Waiting longer to start infants on solid food could make for slimmer adults, a new study has revealed. Extended breastfeeding is usually associated with delayed introduction of complementary 'baby' foods, and it is possible that this might influence weight.
To investigate this possibility, a team of Danish researchers led by Kim Fleischer Michaelsen investigated these factors in a group of individuals who were studied from birth until adulthood.
Neither breastfeeding duration nor timing of complementary foods was related significantly to BMI in childhood, adolescence, or early adulthood.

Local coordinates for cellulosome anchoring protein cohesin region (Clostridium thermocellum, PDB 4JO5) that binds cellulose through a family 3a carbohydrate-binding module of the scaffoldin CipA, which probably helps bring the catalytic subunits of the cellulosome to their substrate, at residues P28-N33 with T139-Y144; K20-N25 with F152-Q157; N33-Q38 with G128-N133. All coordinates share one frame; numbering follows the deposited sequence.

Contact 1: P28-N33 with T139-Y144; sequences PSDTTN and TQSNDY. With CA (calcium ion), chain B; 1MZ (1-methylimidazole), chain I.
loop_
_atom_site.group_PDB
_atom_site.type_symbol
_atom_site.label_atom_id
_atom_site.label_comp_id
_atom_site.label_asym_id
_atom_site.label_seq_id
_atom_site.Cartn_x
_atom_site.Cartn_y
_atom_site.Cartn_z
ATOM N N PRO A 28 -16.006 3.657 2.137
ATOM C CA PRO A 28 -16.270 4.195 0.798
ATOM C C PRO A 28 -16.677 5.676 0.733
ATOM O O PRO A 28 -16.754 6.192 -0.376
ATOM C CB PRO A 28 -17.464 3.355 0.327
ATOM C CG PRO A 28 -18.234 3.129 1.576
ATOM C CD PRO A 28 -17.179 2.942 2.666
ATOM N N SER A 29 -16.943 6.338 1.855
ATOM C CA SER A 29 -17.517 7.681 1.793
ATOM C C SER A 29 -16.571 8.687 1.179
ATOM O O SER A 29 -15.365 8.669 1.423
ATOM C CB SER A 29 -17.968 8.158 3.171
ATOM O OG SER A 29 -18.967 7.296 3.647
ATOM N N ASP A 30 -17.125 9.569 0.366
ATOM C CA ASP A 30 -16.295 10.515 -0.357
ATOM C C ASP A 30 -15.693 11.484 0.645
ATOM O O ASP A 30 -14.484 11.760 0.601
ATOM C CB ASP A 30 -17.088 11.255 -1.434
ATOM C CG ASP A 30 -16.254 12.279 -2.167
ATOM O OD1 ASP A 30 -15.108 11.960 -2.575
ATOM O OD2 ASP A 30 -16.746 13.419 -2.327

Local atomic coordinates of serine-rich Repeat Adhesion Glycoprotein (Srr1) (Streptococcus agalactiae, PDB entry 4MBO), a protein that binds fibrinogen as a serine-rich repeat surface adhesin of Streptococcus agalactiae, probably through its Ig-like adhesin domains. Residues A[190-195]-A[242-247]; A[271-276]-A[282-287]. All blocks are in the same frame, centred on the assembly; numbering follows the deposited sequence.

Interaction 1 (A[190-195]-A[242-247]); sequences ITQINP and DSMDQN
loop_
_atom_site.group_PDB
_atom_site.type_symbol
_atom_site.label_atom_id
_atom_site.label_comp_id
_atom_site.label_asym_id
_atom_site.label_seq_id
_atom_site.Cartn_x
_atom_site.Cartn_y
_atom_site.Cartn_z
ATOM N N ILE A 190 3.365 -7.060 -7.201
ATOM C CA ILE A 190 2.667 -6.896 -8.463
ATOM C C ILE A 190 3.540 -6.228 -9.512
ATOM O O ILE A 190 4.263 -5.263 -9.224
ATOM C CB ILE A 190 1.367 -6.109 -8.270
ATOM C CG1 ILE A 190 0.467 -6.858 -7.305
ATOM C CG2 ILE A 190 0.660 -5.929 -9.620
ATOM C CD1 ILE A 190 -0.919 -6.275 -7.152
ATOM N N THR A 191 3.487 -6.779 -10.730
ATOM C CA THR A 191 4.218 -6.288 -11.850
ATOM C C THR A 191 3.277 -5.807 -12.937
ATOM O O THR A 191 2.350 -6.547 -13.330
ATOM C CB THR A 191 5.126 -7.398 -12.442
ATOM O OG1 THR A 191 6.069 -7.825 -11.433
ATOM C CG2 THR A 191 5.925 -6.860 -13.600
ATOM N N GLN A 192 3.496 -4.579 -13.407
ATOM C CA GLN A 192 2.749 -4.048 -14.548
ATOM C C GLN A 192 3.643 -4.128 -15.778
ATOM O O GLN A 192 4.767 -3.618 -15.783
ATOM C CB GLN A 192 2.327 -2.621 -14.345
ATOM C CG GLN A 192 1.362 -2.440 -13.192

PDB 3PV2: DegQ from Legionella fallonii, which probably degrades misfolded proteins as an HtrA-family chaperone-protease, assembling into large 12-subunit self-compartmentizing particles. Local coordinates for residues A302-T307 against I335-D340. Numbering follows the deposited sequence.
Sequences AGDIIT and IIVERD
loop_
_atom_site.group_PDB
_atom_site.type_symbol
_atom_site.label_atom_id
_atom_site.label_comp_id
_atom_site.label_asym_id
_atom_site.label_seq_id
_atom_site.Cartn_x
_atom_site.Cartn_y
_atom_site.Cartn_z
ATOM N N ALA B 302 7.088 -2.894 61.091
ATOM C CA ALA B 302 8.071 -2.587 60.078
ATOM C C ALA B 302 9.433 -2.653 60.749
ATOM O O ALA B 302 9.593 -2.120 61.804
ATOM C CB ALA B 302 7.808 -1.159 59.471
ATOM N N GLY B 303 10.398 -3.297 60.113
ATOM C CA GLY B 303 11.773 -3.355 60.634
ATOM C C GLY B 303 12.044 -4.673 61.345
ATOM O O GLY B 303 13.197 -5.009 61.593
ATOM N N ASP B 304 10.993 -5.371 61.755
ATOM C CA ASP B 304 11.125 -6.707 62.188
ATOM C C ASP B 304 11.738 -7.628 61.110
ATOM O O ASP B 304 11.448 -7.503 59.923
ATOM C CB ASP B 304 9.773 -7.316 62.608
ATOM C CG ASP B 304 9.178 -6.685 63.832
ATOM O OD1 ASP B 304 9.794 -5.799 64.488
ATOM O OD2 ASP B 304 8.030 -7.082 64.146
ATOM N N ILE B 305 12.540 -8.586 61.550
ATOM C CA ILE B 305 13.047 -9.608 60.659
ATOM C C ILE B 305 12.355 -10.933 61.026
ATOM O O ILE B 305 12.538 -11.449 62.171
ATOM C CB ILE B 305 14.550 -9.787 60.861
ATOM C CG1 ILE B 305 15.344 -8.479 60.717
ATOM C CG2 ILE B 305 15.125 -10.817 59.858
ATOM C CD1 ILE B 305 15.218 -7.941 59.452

However, at 42 years of age the risk of being overweight decreased with increasing age at introduction of complementary foods.
For instance, for each month introduction of vegetables was delayed, the risk of being overweight at 42 years of age was reduced by 10 percent.
Their findings are published in the March 2010 issue of The American Journal of Clinical Nutrition.